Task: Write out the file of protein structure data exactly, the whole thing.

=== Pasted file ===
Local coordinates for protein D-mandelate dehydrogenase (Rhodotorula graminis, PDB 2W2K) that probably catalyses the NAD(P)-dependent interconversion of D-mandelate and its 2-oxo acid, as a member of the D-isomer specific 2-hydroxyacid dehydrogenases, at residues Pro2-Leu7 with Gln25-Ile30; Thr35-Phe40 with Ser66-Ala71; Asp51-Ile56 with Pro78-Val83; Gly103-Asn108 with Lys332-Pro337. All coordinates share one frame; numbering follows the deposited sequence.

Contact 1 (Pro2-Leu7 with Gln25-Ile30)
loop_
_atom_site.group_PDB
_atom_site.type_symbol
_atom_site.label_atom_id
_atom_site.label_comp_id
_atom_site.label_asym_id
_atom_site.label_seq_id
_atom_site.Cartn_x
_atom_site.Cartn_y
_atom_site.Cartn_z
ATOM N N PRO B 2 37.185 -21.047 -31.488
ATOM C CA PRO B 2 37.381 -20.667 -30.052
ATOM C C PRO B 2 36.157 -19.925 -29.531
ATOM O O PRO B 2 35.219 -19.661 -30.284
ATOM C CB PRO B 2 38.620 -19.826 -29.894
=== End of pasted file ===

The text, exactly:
Local coordinates for protein D-mandelate dehydrogenase (Rhodotorula graminis, PDB 2W2K) that probably catalyses the NAD(P)-dependent interconversion of D-mandelate and its 2-oxo acid, as a member of the D-isomer specific 2-hydroxyacid dehydrogenases, at residues Pro2-Leu7 with Gln25-Ile30; Thr35-Phe40 with Ser66-Ala71; Asp51-Ile56 with Pro78-Val83; Gly103-Asn108 with Lys332-Pro337. All coordinates share one frame; numbering follows the deposited sequence.

Contact 1 (Pro2-Leu7 with Gln25-Ile30)
loop_
_atom_site.group_PDB
_atom_site.type_symbol
_atom_site.label_atom_id
_atom_site.label_comp_id
_atom_site.label_asym_id
_atom_site.label_seq_id
_atom_site.Cartn_x
_atom_site.Cartn_y
_atom_site.Cartn_z
ATOM N N PRO B 2 37.185 -21.047 -31.488
ATOM C CA PRO B 2 37.381 -20.667 -30.052
ATOM C C PRO B 2 36.157 -19.925 -29.531
ATOM O O PRO B 2 35.219 -19.661 -30.284
ATOM C CB PRO B 2 38.620 -19.826 -29.894